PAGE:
Pas de liberté pour les ennemis de la liberté! No liberty for the enemies of liberty has always been the revolutionary principle, ever since Saint-Just (“The Angel of the Terror”) pronounced the phrase in Paris in 1793. Because Islam is now widely seen as an existential threat to liberal values the speech by the Archbishop of Canterbury last week, saying that the introduction of sharia law was both inevitable and desirable, and that idea of a sovereign state with a single law for all was “problematic” because it is not pluralist and tolerant enough, has inevitably caused a storm.
The speech did not come entirely out of the blue. For many decades now, clerics including in the Catholic church have espoused nothing but a tepid brew of secular left-liberalism. People used to say that the danger of people believing in nothing was that they would start to believe in anything. But as Paul Gottfried argued some years ago in his excellent book, Multiculturalism and the Politics of Guilt, the secularist project merely causes theological forms of behaviour to erupt into the political realm, often in a particularly nasty and deformed way. When priests stop talking about morality, other people start talking about it instead.
This was illustrated on 12th February in a speech by the British Foreign Secretary, David Miliband. He called the speech “The Democratic Imperative”, perhaps an unconscious allusion to “the categorical imperative,” the centrepiece of the moral philosophy of the man who did most to introduce secularism and to banish God from the public realm, Immanuel Kant. Miliband’s view is that the democratic states of the world have a moral duty to intervene, including with military force, to support democracy around the world.
Miliband’s debt to Kant is very great, since he invokes the concept of moral universalism, but it is perhaps greater to his mentor, Tony Blair, who advocated the same thing at the height of the Kosovo war in 1999, in his speech entitled “The Doctrine of the International Community” and greater still to Leon Trotsky and V. I. Lenin, the men for whom his grandfather fought in the Red Army, and who, like Miliband, also believed in enforcing world revolution by military might.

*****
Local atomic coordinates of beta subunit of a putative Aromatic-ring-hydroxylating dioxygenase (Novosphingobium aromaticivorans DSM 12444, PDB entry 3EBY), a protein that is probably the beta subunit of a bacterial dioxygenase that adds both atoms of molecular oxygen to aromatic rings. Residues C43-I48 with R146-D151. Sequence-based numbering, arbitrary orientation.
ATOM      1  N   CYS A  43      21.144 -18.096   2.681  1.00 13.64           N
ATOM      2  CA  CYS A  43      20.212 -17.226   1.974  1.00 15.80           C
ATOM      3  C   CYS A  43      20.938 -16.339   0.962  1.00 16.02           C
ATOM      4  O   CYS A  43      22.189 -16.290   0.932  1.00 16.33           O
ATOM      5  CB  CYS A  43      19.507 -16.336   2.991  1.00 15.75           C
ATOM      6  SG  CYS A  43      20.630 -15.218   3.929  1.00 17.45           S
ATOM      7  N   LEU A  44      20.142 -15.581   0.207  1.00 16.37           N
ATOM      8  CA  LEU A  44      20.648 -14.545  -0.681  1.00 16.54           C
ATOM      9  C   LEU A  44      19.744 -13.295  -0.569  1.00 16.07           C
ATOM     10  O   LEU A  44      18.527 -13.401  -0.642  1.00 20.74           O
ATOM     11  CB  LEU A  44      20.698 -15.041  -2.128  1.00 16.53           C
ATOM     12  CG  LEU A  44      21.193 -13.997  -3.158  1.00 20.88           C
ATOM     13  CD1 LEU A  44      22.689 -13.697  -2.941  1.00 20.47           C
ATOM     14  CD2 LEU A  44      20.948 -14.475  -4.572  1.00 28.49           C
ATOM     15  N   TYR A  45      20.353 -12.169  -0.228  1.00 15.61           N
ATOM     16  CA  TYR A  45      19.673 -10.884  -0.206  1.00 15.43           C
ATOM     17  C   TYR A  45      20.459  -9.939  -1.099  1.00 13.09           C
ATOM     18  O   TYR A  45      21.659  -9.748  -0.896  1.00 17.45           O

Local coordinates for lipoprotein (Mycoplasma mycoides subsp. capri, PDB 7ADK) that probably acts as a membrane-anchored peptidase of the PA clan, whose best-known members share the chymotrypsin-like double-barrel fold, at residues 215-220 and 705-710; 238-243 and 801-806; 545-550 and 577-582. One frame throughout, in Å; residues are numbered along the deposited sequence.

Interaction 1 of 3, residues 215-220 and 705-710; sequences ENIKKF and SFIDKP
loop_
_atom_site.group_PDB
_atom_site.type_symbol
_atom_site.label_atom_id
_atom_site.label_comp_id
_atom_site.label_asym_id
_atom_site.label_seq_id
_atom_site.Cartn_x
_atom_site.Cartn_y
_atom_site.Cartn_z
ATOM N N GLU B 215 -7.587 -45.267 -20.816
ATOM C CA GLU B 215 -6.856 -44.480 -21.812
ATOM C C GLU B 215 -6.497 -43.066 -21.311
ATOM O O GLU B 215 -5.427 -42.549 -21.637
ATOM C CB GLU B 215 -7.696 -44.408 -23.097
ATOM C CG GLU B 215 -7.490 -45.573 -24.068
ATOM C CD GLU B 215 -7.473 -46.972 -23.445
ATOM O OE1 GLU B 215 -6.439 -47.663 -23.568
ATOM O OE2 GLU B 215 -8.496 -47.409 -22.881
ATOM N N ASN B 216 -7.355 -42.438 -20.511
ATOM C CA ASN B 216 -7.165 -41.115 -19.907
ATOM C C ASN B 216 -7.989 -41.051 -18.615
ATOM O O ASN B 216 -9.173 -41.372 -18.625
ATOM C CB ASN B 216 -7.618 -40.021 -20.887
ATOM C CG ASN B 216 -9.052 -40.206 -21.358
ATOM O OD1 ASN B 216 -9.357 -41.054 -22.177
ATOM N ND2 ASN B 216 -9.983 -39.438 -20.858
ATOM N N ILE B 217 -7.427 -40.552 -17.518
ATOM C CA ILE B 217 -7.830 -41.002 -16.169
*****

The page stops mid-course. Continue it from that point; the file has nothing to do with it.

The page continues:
The Foreign Secretary marshalled three arguments which, he said, are counter-arguments to “the democratic imperative”. Although he claimed to demolish each one in turn, he in fact failed to address the single most important counter-argument to interventionism and its claim that promoting democracy is “moral”, namely that, on the contrary, interventionism is deeply immoral.
This is not difficult to show. Kosovo is about to declare its independence. Naturally there will be a lot of crowing about how the NATO war of 1999 was fought for universal values and about how it therefore showed the rightness of interventionism. Yet you do not have to accept that the original war was evil (as I believe it was) to see that the subsequent administration of the province has been catastrophic. As Matthias Brügmann reported in Handelsblatt on 2nd February (“Das Scheitern der Welt” – “The World’s Failure”), and as I know from my own bitter experience, Kosovo is a hell-hole. The United Nations administration there has ruthlessly sacrificed its own institutional self-interest to that of the Kosovo people; it has consumed tens of billions of dollars without providing for any of the basics for civilised life – there is no proper electricity supply and there are power cuts all the time; and the place is run by the Mafia, the former KLA leader Hashim Thaci having been Prime Minister since 2007. Unemployment is nearly universal and the place is a sump of corruption and violence. What is moral about that?